But when it comes to books, films and video games, zombies are always a welcome addition for me. So it’s surprising that Kingdom, a K-drama and zombie thriller, sat in my Netflix watchlist for about a year before I watched it.
Kingdom is set in either the 15th or 16th century, during the Joseon dynasty. The crown prince has been accused of plotting against his father, the king, who is mysteriously ill with “smallpox” and hasn’t been seen for days. The only person who has any contact with the king is Cho Hak-ju, the chief state councillor and father of the new queen. In order to clear his name and get some answers, the prince flees south to find Lee Seung-hui, the physician who attended his father… and arrives just in time for all hell to break loose.
Now, I understand if the idea of watching a TV show about a strange virus that spreads uncontrollably from town to town, ripping apart the fabric of society as it does so, might hit a little too close to home right now to seem enjoyable. But in my opinion, the current state of the world actually makes Kingdom the perfect show to watch right now.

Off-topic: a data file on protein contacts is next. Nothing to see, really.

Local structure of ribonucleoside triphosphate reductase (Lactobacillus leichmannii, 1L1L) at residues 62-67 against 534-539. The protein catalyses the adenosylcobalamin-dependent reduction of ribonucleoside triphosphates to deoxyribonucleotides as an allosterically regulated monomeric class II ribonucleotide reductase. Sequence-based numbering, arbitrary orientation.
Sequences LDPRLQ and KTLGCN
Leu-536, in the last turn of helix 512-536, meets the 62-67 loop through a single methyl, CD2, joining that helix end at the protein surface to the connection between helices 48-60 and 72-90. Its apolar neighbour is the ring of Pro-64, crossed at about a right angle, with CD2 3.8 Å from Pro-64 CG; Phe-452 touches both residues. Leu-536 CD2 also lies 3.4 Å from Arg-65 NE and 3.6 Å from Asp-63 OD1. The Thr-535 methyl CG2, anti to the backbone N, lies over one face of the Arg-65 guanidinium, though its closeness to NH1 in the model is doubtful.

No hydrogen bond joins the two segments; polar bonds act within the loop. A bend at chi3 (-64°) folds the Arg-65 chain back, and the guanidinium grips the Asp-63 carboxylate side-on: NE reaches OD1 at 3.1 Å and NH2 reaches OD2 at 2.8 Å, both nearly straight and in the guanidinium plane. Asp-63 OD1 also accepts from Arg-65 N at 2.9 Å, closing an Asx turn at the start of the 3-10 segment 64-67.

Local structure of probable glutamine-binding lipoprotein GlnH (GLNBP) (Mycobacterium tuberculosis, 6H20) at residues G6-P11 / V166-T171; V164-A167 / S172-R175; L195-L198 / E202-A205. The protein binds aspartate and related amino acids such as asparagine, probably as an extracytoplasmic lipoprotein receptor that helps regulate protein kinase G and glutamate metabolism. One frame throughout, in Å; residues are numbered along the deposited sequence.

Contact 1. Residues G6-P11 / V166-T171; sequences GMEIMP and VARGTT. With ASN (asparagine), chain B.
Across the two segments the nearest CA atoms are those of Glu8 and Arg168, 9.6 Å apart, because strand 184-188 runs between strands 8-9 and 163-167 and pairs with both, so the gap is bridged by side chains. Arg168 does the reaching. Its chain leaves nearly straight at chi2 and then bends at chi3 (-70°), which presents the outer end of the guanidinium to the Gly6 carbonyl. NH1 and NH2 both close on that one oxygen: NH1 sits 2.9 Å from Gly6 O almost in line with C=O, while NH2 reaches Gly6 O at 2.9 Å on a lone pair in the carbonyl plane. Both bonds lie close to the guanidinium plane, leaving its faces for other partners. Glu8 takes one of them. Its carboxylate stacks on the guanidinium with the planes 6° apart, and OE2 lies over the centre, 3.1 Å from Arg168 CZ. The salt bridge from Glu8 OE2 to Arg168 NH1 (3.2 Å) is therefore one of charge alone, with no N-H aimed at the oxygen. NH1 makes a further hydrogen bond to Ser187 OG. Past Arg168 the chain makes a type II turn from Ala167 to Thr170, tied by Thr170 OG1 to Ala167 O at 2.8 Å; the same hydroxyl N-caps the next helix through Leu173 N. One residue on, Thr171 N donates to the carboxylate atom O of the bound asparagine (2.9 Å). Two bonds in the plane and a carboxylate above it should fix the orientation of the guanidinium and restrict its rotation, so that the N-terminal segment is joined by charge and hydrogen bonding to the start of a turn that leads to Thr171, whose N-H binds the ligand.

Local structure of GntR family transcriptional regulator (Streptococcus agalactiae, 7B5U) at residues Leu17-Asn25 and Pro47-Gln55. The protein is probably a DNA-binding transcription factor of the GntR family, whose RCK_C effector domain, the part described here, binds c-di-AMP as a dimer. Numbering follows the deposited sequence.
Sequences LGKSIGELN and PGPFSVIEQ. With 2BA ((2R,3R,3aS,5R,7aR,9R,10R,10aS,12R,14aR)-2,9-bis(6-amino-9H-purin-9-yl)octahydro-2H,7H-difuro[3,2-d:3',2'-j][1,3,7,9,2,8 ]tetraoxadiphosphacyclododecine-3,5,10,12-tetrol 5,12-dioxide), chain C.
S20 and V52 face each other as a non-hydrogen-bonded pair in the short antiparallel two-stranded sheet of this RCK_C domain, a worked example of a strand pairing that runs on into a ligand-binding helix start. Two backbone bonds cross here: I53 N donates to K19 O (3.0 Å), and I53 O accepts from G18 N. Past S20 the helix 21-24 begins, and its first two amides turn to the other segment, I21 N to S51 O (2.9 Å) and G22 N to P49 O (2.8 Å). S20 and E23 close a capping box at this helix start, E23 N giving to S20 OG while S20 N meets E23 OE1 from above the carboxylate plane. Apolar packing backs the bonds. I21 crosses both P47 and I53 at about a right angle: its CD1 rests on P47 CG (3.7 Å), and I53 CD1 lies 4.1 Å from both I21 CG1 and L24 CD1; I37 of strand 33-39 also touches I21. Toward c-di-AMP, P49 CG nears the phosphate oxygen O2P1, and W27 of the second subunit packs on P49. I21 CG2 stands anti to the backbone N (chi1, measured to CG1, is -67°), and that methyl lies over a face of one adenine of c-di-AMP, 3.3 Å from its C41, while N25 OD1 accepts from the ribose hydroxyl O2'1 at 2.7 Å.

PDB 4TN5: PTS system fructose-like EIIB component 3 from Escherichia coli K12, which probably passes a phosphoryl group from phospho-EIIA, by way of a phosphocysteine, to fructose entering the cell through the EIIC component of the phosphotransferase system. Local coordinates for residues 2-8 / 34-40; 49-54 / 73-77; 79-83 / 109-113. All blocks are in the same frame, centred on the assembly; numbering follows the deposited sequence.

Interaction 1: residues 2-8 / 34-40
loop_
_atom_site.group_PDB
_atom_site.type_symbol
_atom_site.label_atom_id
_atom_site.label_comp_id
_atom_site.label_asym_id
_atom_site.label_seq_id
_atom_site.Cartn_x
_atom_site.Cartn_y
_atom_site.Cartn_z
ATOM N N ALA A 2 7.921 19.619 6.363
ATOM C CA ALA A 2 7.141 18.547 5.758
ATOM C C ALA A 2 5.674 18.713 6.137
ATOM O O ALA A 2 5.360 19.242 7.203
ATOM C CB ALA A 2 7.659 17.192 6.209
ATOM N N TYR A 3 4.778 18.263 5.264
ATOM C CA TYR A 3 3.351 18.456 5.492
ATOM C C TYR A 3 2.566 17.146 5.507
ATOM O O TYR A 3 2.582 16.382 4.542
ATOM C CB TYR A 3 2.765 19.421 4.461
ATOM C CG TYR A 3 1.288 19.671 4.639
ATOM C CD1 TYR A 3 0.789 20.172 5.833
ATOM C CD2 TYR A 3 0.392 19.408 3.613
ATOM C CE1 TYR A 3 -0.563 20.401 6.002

Still sceptical? That’s okay, I came prepared – here are my five most compelling reasons for why you should consider Kingdom for your next Netflix binge… zombies and all.
1. The Zombies
“You should watch this zombie media for the zombies” might not seem like the most compelling reason – particularly if you do not share my self-declared enthusiasm for the grave-defying gourmands – but bear with me.
In the 80-odd years since zombies first lurched their way out of the grave and onto our screens, we’ve come to expect certain traits from them. For example, zombies will spread zombieism via bites, can only be killed by blows to the head (or fire), and have the sole purpose of chowing down on as many humans as possible. These tropes are so established that zombie media doesn’t need to use the word “zombie” for us to recognise one (which is just as well as it almost never does).
However, in order to keep things fresh, zombie adaptations will often tweak or expand upon these expected traits. For example, some zombies slouch along, as in Shaun of the Dead, and some run full pelt, as in 28 Days Later (and I will be the first to admit that if a zombie apocalypse does happen and they can run, I probably won’t survive very long).